Please consider yourselves warmly invited to take a nice long look at our fall catalog, available to download directly or to browse on Scribd. Therein you’ll find an important new biography of Brigham Young, an ever-so-timely analysis of the European Monetary Union, and a sure-to-be controversial argument about the cultural practice of male homosexuality. You’ll find a dual biography chronicling the lifelong association of two of the most radical political actors America has known, and a recreation of Oscar Wilde’s 1882 lecture tour of the U.S. and Canada. A history of Hezbollah, an annotated edition of Jane Austen’s Emma, and a guide to the most curious of human behaviors. An evolutionary view on women’s biology, the story of Bengali Harlem, and an Alice-in-Wonderland-based inquiry into the nature of art. And much, much more.
Please also take a few minutes for an early look at some of our fall authors describing their books. Here’s Dr. George Vaillant giving a short intro to what he’s learned from the long lives of the men of the Harvard Grant Study. Triumphs of Experience, which follows Vaillant’s classic Adaptation to Life, is due to be published in October.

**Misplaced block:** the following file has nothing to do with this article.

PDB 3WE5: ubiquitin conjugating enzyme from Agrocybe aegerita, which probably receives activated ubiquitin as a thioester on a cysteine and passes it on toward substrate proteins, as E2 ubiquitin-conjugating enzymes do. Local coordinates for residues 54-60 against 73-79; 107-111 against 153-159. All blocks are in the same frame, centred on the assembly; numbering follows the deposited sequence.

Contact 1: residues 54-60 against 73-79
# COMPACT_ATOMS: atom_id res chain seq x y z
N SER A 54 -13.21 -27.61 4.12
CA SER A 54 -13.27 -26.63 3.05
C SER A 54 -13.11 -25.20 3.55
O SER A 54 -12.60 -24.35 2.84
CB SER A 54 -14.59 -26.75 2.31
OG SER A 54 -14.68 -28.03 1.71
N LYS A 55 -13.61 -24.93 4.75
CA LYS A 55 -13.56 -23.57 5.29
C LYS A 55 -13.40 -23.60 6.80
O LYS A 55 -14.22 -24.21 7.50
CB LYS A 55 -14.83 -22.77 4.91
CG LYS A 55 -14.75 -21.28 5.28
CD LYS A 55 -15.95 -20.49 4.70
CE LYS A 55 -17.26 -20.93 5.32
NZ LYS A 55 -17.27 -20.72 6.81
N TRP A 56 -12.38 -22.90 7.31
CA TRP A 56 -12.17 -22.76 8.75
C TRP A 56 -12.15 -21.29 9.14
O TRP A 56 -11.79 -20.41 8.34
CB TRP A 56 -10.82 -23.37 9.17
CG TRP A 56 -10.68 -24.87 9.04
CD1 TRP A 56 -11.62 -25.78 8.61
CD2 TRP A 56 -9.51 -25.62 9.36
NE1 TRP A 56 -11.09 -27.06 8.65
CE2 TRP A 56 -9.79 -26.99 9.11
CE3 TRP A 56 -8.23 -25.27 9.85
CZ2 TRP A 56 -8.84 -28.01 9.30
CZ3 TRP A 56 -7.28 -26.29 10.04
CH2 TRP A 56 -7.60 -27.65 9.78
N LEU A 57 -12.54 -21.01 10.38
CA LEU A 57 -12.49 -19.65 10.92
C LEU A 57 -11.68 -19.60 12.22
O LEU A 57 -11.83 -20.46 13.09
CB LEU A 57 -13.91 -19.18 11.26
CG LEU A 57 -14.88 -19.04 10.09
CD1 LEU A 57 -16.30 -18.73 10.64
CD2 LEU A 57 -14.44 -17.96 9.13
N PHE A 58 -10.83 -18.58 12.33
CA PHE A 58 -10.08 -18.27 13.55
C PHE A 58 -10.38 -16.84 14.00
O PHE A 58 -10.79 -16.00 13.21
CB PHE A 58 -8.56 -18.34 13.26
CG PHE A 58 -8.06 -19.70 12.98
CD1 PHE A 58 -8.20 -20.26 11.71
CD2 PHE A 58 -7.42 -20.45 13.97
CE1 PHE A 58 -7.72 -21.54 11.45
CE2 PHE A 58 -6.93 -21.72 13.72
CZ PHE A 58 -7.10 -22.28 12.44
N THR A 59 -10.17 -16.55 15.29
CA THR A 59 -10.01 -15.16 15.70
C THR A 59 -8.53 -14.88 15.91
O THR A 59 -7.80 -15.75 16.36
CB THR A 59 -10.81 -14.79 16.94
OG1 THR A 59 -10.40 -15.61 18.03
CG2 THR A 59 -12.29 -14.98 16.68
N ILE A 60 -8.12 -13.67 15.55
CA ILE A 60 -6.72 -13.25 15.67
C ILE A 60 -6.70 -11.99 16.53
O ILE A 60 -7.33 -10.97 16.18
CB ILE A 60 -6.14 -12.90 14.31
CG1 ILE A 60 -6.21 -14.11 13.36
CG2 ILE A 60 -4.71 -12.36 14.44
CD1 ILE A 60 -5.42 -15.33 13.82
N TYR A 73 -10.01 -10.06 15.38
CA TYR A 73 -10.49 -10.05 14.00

And here’s Edward N. Luttwak, noted military strategist and historian, explaining why the logical expectation of China’s continued rise to global preeminence actually runs counter to the fundamental laws of strategy. The Rise of China vs. The Logic of Strategy comes on the heels of Luttwak’s last lauded HUP book, The Grand Strategy of the Byzantine Empire.
From two senior scholars to two first books. Here’s historian Angus Burgin explaining some of the distinctions between Friedrich Hayek and Milton Friedman, who are often mistakenly construed as representing a unified front of conservative economic thought. Be on the watch for Burgin’s The Great Persuasion: Inventing Free Markets since the Depression.
And finally, here’s Aaron B. O’Connell, author of Underdogs: The Making of the Modern Marine Corps, explaining why it’s so important that we open a dialogue between military and cultural historians (and also helping us to understand this).
We hope you’ll keep an eye out for these authors and their books, and for whatever else in the fall catalog piques your interest. We’ll have more to show and tell in the months ahead.